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Jonathan reveals why lost election in 2015 in new book

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Jonathan (left) and Governor Seriake Dickson at the book launch in Abuja yesterday

Erstwhile President, Goodluck Ebele Jonathan, has revealed how western and local powers cost him his re-election bid for a second term in office. He noted that the former U.S. president Barack Obama and former governors of his Peoples Democratic Party (PDP) collaborated to make sure he did not return to power in 2015.

In his book My Transition Hour, Jonathan said the former governors, because they were “blinded by ambition and a barrage of fake news,’ contributed to his defeat.

According to him, the conduct of Obama was overbearing and condescending in his message to Nigerians ahead of the 2015 general election.

“On March 23, 2015, President Obama himself took the unusual step of releasing a video message directly to Nigerians all but telling them how to vote. In that video, Obama urged Nigerians to open the ‘next chapter’ by their votes. Those who understood subliminal language deciphered that he was prodding the electorate to vote for the opposition to form a new government.”

Recall that a few weeks leading to the 2015 election were crucial for both Jonathan and his cabinet officials, when the election was postponed to March 28 from its initial date in February. The six-week postponement drew outrage from within and outside the country, and Jonathan’s opponents accused him of plots to perpetuate himself in office.

But the former president said he was not the only one responsible for the polls’ shift, saying other former leaders were all part of the decision, which was informed by the security exigencies at the time.

Jonathan in the new book said the message in Obama’s video message “was so condescending, it was as if Nigerians did not know what to do and needed an Obama to direct them.”

Jonathan also took a swipe at former U.S. Secretary of State, John Kerry, saying the top diplomat was nonchalant in his attitude towards his government despite all efforts to make him understand that the decision to postpone election was in the overall interest of Nigeria.

“How can the U.S. Secretary of State know what is more important for Nigeria than Nigeria’s own government?” he asks. “How could they have expected us to conduct elections when Boko Haram controlled part of the North-East and were killing and maiming Nigerians?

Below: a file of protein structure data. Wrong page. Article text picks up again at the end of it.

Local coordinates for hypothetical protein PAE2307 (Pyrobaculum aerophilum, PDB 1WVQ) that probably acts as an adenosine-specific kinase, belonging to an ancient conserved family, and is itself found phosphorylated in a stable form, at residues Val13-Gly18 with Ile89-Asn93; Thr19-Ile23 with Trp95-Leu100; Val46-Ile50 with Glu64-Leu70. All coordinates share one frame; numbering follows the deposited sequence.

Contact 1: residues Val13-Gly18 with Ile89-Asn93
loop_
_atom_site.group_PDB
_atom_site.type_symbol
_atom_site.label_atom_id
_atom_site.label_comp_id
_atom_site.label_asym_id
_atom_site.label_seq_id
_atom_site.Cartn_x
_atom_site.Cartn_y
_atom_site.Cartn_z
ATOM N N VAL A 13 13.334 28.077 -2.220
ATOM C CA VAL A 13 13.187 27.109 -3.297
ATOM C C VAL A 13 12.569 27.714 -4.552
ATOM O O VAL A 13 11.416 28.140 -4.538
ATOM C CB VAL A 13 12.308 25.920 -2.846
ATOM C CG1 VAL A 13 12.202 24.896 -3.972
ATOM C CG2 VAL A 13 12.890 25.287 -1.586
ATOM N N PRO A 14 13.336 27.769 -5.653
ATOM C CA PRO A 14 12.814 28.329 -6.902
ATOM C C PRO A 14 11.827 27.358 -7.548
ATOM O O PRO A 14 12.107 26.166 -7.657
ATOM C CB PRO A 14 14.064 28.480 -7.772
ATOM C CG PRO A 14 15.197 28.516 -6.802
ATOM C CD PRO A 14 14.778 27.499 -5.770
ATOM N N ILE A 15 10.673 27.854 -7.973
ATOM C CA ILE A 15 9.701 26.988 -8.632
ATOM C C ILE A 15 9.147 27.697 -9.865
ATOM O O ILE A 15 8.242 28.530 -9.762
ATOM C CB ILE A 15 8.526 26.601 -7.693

“Not even the assurance of the sanctity of May 29, 2015 handover date could calm them down. In Nigeria, the Constitution is very clear: No President can extend his tenure by one day.”

Jonathan also faulted northern leaders who wanted power returned to their region for sabotaging his re-election bid.

“This time around, there were governors who were rounding off their eight years tenure and were blinded by ambition,” he writes, having been overwhelmingly voted for in the 2011 election.

Continuing, he writes, “Some governors wanted to be Vice President whilst others strived to be the President. If I contested none could realise his ambition. This muffled implosion would fully manifest in the buildup to the 2015, which each ship-jumper calculating how much he or she would take from the PDP or the most opportune moment to cause maximum damage and based on that, plot their exit.

“As they jumped ship in preparation for the 2015 elections, only very few of this lots, if any at all, bothered about what the PDP did or did not do in terms of delivering our campaign promises. Their opposition to my re-election was principally driven by personal ambition. They therefore played up the issue of where I come from and the faith; I professed to fuel their burning ambition. My performance mattered quite little, if it mattered at all.”


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